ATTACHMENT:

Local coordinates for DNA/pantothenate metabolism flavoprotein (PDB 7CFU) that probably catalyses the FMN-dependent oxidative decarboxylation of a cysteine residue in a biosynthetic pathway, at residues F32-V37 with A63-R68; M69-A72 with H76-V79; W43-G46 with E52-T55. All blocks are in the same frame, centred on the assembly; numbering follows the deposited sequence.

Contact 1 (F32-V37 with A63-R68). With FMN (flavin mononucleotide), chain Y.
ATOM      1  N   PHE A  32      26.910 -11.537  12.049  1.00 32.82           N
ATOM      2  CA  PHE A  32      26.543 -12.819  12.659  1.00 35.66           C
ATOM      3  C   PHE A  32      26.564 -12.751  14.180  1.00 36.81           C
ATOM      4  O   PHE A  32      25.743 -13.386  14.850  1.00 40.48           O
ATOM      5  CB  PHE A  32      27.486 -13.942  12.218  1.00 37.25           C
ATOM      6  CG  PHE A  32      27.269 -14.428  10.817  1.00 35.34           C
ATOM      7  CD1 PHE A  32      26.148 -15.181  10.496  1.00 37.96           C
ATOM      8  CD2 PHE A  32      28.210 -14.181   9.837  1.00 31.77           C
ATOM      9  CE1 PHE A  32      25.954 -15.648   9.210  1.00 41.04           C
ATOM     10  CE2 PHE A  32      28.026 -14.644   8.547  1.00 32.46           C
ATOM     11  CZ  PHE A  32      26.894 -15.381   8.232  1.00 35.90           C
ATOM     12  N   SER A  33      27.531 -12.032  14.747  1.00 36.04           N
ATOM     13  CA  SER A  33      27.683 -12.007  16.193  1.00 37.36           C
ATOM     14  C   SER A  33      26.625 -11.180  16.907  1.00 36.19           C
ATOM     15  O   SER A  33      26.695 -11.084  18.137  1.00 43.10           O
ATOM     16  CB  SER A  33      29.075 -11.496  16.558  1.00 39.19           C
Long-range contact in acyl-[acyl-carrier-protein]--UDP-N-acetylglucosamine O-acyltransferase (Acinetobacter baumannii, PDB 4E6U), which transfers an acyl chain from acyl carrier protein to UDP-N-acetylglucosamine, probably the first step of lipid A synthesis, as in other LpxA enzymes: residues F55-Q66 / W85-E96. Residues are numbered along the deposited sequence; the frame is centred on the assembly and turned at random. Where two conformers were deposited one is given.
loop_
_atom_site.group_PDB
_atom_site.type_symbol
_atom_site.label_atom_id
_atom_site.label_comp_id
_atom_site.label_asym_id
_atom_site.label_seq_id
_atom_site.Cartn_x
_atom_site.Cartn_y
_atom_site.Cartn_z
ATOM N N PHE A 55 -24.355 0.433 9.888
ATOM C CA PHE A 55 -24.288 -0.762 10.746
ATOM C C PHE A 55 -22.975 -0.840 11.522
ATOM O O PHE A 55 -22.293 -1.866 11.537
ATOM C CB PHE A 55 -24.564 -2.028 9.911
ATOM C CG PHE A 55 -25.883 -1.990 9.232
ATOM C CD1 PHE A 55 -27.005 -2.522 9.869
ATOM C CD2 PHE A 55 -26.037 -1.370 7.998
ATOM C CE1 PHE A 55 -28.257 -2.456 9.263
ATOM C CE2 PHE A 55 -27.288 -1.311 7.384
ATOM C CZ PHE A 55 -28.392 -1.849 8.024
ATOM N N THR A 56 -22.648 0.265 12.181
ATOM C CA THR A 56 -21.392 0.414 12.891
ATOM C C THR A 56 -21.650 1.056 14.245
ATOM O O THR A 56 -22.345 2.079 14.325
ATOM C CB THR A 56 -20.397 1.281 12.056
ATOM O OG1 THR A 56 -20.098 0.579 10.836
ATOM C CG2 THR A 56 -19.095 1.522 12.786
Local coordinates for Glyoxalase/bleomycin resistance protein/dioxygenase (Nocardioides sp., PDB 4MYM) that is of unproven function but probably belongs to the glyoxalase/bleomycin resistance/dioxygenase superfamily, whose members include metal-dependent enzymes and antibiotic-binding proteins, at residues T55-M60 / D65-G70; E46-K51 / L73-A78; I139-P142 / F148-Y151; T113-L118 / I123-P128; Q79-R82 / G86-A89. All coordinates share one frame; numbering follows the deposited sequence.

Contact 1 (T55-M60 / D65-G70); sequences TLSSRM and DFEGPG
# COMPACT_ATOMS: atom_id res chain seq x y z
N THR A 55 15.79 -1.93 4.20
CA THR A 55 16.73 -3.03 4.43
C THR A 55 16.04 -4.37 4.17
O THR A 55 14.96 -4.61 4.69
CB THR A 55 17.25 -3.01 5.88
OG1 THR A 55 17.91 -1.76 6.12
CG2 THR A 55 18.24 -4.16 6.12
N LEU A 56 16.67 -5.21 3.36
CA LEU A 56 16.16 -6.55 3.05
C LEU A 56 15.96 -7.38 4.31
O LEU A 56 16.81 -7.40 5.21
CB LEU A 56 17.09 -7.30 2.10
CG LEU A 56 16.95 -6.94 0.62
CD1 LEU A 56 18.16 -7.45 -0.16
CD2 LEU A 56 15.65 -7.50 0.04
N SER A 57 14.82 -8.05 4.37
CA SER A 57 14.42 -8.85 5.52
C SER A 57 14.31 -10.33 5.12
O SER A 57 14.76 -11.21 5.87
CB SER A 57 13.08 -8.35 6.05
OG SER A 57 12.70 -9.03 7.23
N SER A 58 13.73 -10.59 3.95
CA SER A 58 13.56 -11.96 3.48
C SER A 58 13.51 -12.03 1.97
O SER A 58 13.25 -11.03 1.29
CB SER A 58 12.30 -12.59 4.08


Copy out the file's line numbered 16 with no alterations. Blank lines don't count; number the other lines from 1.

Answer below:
ATOM     14  C   SER A  33      26.625 -11.180  16.907  1.00 36.19           C